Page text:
"This means you could manufacture children in factories..." Or you might think pregnancy is important and special. We could never replicate that connection with technology, and we shouldn’t try. "If you are frightened of an artificial womb replacing you... we got some competition now!" "There's going to be a dispute about natural birth versus artificial birth..."

Or, on the “more good” side, you might think: Pregnancy is a risk. Childbirth kills 800+ women around the world EVERY DAY. Or, you might think pregnancy holds women back. There’s evidence to suggest the wage gap is mostly a motherhood penalty, and though policy changes could also help change that, technology could help too. Or you might say, bearing children is painful. On surveys, roughly 30% - 45% of women say giving birth was traumatic.

"An artificial womb is like a dream come true. It's almost like magic." "This will change the lives of many people." I feel pretty conflicted.

On the one hand, I think it’s pretty cool that my body could CARRY ANOTHER HUMAN BEING (Probably, I haven't tried). And on the other hand... I think I want biological kids, but… I’m not sure I want to be pregnant. "Push!" "PUSH!" "Keep pushing!" "AHHHHHHHHHHHH!!!!!" I do feel like if men had to, you know, risk their lives and miss months of work and just have more discomfort and do this whole pregnancy thing then we might have more artificial womb research... I don't know. But all of that aside, here what I think most people are missing: This whole debate is framed as “artificial wombs versus pregnancy" when 1) even the most extreme version of this is just as an option and 2) it turns out that artificial womb research is crucial in the near term to SUPPORT pregnancy.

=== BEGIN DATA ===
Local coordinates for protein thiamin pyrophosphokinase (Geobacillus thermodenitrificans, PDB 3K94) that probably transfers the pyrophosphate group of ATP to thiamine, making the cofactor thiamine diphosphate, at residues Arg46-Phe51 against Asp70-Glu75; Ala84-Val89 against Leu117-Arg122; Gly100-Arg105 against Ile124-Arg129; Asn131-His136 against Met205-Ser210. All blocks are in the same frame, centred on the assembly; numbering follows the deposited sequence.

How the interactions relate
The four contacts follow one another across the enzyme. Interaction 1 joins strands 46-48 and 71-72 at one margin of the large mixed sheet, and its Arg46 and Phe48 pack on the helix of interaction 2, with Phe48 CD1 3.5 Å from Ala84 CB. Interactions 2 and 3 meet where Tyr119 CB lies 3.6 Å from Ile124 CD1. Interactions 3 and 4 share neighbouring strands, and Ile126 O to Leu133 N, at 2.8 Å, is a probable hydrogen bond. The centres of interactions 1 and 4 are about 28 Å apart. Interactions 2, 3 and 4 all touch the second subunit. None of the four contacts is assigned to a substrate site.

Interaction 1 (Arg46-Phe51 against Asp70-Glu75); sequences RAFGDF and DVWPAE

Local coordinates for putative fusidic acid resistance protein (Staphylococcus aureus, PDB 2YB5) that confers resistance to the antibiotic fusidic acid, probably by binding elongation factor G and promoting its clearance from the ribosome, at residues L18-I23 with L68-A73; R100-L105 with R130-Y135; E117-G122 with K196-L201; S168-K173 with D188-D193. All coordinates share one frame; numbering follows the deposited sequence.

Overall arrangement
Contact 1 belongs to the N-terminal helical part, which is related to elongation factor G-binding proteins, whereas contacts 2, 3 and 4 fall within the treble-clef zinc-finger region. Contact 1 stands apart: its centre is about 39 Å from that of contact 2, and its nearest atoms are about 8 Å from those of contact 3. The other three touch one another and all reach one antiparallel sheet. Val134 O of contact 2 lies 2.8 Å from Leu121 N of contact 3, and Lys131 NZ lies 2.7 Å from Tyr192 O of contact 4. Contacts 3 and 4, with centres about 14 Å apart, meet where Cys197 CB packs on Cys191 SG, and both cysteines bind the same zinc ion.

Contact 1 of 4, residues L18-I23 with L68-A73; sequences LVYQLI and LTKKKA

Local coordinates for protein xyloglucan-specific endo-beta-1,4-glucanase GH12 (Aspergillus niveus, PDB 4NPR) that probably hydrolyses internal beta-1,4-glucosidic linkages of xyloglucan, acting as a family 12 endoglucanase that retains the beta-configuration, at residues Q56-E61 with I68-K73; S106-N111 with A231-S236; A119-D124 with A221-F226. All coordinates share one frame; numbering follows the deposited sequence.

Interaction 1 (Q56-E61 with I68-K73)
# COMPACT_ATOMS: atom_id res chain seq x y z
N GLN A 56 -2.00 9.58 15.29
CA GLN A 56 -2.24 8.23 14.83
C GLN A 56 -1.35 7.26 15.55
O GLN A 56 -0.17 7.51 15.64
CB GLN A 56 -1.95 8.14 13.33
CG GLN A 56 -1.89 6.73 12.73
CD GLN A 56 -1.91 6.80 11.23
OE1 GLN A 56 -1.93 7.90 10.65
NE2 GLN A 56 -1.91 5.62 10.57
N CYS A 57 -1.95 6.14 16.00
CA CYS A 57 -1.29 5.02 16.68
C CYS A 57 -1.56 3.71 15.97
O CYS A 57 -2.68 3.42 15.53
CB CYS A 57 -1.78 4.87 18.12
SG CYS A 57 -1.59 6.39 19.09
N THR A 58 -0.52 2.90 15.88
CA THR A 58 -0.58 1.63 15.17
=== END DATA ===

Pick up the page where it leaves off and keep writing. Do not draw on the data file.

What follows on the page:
There are three big reasons we need artificial womb research long before the whole "artificial womb” thing: One: We can help more premature babies survive. In my lifetime, look at this, we have taken enormous strides here. To do that, we’re constantly developing new tools and technologies to help moms and babies, like new kinds of incubators and “liquid ventilation.” "If they get born prematurely you could put them into the artificial womb..." "giving extremely premature babies an opportunity to develop their lungs..."

"they could breath the fluid, just like in a mom's..." "could save the lives of premature babies." No matter what you call them, all these technologies are part of the puzzle that's going to help us let babies grow and survive outside of a uterus.

Two: Growing organs for organ transplants. I don’t mean the kind of “Never Let Me Go” style, where you're growing full humans I mean just growing independent organs. Right now, there are 106,285 people on the waiting list for organ transplants just in the US That number has gone up since I last checked it And 17 people die every day waiting for a transplant. But depending on the organ, anywhere from 5-40% will actually reject their transplants. This is the problem that Dr Hanna is actually motivated to solve.

“Let's say I'm a patient that I have a liver disease. One day the dream is that I will give a drop of blood and then make some kind of structure that has liver cells and transplant it back. No need to find donors.

The DNA is completely identical, so rejection cannot happen. So this is the holy grail. This is the idea, this is the motivation...” His research is teaching us about organ development, to get closer to that holy grail save more people’s lives. And three: We still have a lot to learn about human development. It’s hard to study humans, or any mammal, in utero. Yes, we have ultrasounds, and we also have procedures that are invasive and only give us snapshots… but none of this is anything like just being able to watch an embryo develop.

Hold on, let me find some of these pictures... These are zebra fish embryos, which are used in TONS of scientific research for some simple reason: We can look at them! “Because the embryo grows outside the uterus, it just grows in the water.” Now we can do this, for some parts of some mammals' development. That’s huge.